In step 718, if the trend up counter is incremented, it is determined if both the trend up counter and the trend down counter are equal to the max trend counter number. If they are not, in step 720, the frequency of the clock is incremented. The frequency of the clock is incremented because it is desired that the number of packets read from memory buffer 212 is increased over the time period needed to write the number of X packets. The process then reiterates to step 706 where the set number of X packets written to memory buffer 212 is counted again and the number of packets read during the time a set number of packets X were written is determined.

If the trend up counter and trend down counter are equal to the max trend counter number, the process proceeds to step 722, which will be described below.

The above process continues until the trend up counter and trend down counter are equal to the max trend counter number. When this happens, in step 722, the current frequency is recorded. This is referred to as the sweep down frequency. This process started from a frequency that may be greater than the sender frequency and is decreased until the frequency may be less than the sender frequency (i.e., when the number of packets read is less than the number of packets written, e.g., Y=X−1). When the sweep-down process ends, i.e. trend_up_cnt=trend_down_cnt=max trend counter nubmer, then the frequency is such that Y<X (i.e., Y=X−1). This frequency is lower than the sender frequency. The process then proceeds to FIG. 7B where a sweep up process is performed.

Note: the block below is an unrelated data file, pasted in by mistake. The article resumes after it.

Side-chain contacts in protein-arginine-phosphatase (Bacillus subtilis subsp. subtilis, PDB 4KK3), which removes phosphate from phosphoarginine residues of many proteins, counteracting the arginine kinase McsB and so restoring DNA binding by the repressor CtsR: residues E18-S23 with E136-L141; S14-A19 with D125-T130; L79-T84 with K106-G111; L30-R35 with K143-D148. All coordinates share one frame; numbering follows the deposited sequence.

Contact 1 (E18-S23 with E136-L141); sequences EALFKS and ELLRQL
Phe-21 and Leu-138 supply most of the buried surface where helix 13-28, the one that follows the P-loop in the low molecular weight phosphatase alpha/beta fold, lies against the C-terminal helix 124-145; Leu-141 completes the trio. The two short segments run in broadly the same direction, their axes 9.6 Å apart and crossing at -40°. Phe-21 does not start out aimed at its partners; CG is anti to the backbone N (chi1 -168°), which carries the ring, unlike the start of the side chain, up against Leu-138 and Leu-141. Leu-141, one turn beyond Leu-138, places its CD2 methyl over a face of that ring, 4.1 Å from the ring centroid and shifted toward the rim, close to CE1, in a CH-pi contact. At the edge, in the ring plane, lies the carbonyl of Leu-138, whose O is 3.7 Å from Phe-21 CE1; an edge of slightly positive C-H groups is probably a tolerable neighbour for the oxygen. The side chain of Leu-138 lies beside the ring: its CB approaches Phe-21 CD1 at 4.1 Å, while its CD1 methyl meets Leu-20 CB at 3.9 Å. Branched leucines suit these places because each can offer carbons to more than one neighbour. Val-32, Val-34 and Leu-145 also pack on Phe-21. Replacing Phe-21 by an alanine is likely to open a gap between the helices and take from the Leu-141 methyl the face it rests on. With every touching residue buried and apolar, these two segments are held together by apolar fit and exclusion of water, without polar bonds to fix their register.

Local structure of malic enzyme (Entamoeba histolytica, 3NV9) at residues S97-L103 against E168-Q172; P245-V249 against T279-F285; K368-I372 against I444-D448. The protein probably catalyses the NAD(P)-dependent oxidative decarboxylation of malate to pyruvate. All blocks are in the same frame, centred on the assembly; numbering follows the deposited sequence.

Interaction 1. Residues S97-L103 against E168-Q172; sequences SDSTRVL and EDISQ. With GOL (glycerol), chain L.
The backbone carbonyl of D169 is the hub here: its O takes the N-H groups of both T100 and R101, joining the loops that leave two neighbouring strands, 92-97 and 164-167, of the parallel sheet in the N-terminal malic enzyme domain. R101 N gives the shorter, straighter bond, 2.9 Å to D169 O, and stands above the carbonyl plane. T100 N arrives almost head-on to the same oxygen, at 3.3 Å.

In step 724, the trend up and trend down counters are reinitialized. The trend up and trend down counters are reinitialized such that they can be incremented again to the maximum trend counter number.

In step 726, the receiver sweep down frequency is incremented. The frequency is incremented because typically the receiver sweep down frequency is lower than the sender frequency, i.e., Y<X.

In step 728, a set number of packets X is written. In step 730, the number of packets, Y, read during the time the set number of packets was written is determined.

In step 732, it is determined if the number of packets read is less than the number of packets written. If the number of packets read is not less than the number of packets written, the trend up counter is incremented in step 734. The trend up counter is incremented because the number of packets read is less than the number of packets written and thus it is determined that the frequency should be increased.

In step 736, if the number of read packets is not less than the number of written packets, the trend down counter is incremented. The trend down counter is incremented because the number of read packets is greater than the number of written packets and thus the frequency should be decremented. Accordingly, it is determined that the trend is down and the trend down counter is incremented.

In steps 738 and 742, it is determined if both the trend up and trend down counters are equal to the max trend counter number. After step 738, if the trend up and trend down counters are not equal to the max trend counter number, then the process reiterates to step 726 where the frequency is incremented. After step 742, if the trend up and trend down counters are not equal to the max trend counter number, in step 740, the frequency is decremented. The process then reiterates to step 728. The process then proceeds as above in both cases until the trend up and trend down counters are equal to the max trend counter number.